The past week has been filled with some of the adventures that have been on my summer bucket list for a while. The first of which would have to be going to the Vintage Sunday showing of The Wizard Of Oz at my local cinema. It was strange to see a movie from childhood all the way through that I haven't seen since I was small enough to wear my own shiny, ruby slippers for world book day 2004. It was a film which really influenced me as a child too, featuring one of the very first songs I ever sung. In fact, it's part of the reason why I wrote the essay for the Amsterdam Concertgebouw a while ago. It's had a big impact on my life, as a lot of art based projects do for others.
Something which I found particularly interesting about seeing it at the cinema and for the first time as a young adult, is how much it caters to the genre of road movie. Whilst it doesn't possess features of the great depression which preceded the second world war the way movies such as Of Mice and Men perhaps does, it is still very much about the path to self discovery, the desire for home and the determination to achieve the shared dream of reaching the wizard. I tried not to focus on this too much during the film though, otherwise I would have started to analyse. It reminded me as well that at the start of my first year of undergrad we were warned in advance the urge to analyse everything would drive us crazy once we had mastered it!
|There's no place like home - Copyright CLSS 2017|
There is a lot that I cannot comprehend about jazz, from the many different modes (I know the word lydian but not necessarily the scale!) to being able to hear straightaway quotations that the musicians contain from other pieces within their own improvisation. But despite this, I do really enjoy the way that listening to it can just wash over you and make you use your ears as people tend to use their eyes when they read. Suddenly, we are reading with our ears. I see colours when I hear things and everything just sounded the loveliest, warmest shade of yellow. At points it would shift from yellow to purple and those were the moments where everything sounded its' most innovative. Jazz is constantly re-writing and re-inventing itself. That is something I have a great deal of respect for as a writer because it isn't easy to do.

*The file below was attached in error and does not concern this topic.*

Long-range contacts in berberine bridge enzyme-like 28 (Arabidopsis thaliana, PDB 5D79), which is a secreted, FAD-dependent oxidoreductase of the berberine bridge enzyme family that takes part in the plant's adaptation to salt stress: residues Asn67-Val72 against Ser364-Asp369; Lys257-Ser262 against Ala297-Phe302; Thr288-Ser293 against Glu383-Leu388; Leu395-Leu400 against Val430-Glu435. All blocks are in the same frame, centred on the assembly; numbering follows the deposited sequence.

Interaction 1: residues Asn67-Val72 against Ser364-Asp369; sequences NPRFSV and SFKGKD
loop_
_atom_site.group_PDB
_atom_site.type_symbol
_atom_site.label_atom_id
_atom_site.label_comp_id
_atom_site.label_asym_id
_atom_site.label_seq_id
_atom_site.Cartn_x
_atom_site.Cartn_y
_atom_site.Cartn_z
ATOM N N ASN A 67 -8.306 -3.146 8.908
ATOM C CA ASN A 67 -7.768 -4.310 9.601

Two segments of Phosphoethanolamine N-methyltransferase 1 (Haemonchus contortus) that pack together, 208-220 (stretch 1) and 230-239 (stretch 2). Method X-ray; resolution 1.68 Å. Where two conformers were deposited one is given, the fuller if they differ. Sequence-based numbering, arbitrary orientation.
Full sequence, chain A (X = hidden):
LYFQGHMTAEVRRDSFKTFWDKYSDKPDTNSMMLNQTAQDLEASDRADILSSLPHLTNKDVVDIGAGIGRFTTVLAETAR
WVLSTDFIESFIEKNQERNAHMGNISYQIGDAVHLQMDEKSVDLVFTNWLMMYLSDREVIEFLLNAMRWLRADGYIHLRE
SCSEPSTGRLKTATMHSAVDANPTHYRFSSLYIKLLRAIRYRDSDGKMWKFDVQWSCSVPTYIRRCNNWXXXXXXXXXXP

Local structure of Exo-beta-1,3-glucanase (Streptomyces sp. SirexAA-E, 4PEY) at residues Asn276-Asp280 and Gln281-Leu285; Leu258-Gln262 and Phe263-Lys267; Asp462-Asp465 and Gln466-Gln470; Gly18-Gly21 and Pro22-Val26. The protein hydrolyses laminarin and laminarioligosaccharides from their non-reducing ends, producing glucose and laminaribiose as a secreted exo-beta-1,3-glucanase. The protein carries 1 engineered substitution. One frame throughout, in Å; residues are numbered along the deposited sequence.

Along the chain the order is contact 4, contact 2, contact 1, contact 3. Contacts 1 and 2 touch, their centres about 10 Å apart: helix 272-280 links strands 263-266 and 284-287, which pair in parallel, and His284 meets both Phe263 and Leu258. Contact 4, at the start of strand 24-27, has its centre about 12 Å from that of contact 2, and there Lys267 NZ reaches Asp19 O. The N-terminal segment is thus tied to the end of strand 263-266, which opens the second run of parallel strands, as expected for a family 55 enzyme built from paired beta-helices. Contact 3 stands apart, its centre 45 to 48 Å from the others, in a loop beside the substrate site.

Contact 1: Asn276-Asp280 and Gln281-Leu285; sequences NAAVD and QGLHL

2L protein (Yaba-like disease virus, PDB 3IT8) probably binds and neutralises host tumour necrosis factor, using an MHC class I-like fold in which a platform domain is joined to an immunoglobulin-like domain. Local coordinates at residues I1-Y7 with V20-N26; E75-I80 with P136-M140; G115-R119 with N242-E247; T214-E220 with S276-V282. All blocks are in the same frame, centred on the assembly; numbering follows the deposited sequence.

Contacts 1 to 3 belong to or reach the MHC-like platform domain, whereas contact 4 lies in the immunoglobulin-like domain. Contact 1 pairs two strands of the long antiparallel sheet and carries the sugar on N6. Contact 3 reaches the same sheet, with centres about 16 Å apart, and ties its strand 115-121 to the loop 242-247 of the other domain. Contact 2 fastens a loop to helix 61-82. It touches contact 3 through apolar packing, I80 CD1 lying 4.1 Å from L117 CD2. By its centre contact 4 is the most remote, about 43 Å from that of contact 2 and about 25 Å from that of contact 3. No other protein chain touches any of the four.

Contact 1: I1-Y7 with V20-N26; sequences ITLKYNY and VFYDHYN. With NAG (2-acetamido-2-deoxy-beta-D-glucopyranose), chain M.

The views of the sunset on the way home were equally beautiful - they looked like something Van Gogh would paint. The wind turbines slowly turning as the sky switched colours the way that the jazz had gone through so many different shades as the notes whirred and changed. Despite feeling sleepy, I am glad I managed to stay awake for that.
|The sun has gone to bed and so must I - Image copyright CLSS 2017|
The last part of this blog has to contain a giant thank-you to all of you reading who voted for me as blogger of the month throughout the past year because I am officially UCAS blogger of the year 2017!
Throughout 2016/2017 so many wonderful opportunities have come my way and I still can't believe how lucky I am to be able to write these blogs and to be able to write in general. It always feels so much like a dream come true and makes me determined to continue with the hard work to ensure that there will always be a new opportunitiy waiting just around the corner. It's fun, it's rewarding and overall, it's simply wonderful to be able to share my experiences and advice with you all.
I've changed a great deal since this time last year. I was making the transition from music college to university to study literature, as well as travelling for the first real time in my life. And whilst I've changed a lot, I am in a similar spot now. I am about to move again for study, this time to a completely different country. With my last Halle Tour coming up in the next few weeks, it is an emotional time - I am about to start on another new adventure. And I'm so excited to share that with you.
|Thank-you all, I'm UCAS Blogger of the Year! - Copyright CLSS 2017|